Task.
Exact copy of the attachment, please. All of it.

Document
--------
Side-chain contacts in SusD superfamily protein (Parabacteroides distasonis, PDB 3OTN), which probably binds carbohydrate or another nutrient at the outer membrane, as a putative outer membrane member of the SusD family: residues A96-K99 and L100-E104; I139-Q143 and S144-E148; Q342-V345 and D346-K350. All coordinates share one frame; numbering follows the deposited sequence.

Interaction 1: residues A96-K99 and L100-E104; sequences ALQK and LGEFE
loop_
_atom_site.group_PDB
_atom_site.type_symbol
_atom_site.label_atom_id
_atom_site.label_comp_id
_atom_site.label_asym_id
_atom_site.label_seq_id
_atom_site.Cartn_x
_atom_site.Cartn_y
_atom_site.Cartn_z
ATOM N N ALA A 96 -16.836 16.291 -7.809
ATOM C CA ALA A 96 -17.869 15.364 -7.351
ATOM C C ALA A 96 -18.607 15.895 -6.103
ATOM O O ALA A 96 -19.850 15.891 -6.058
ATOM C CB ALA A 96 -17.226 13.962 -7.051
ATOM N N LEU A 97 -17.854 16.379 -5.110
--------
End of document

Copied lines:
Side-chain contacts in SusD superfamily protein (Parabacteroides distasonis, PDB 3OTN), which probably binds carbohydrate or another nutrient at the outer membrane, as a putative outer membrane member of the SusD family: residues A96-K99 and L100-E104; I139-Q143 and S144-E148; Q342-V345 and D346-K350. All coordinates share one frame; numbering follows the deposited sequence.

Interaction 1: residues A96-K99 and L100-E104; sequences ALQK and LGEFE
loop_
_atom_site.group_PDB
_atom_site.type_symbol
_atom_site.label_atom_id
_atom_site.label_comp_id
_atom_site.label_asym_id
_atom_site.label_seq_id
_atom_site.Cartn_x
_atom_site.Cartn_y
_atom_site.Cartn_z
ATOM N N ALA A 96 -16.836 16.291 -7.809
ATOM C CA ALA A 96 -17.869 15.364 -7.351
ATOM C C ALA A 96 -18.607 15.895 -6.103
ATOM O O ALA A 96 -19.850 15.891 -6.058
ATOM C CB ALA A 96 -17.226 13.962 -7.051
ATOM N N LEU A 97 -17.854 16.379 -5.110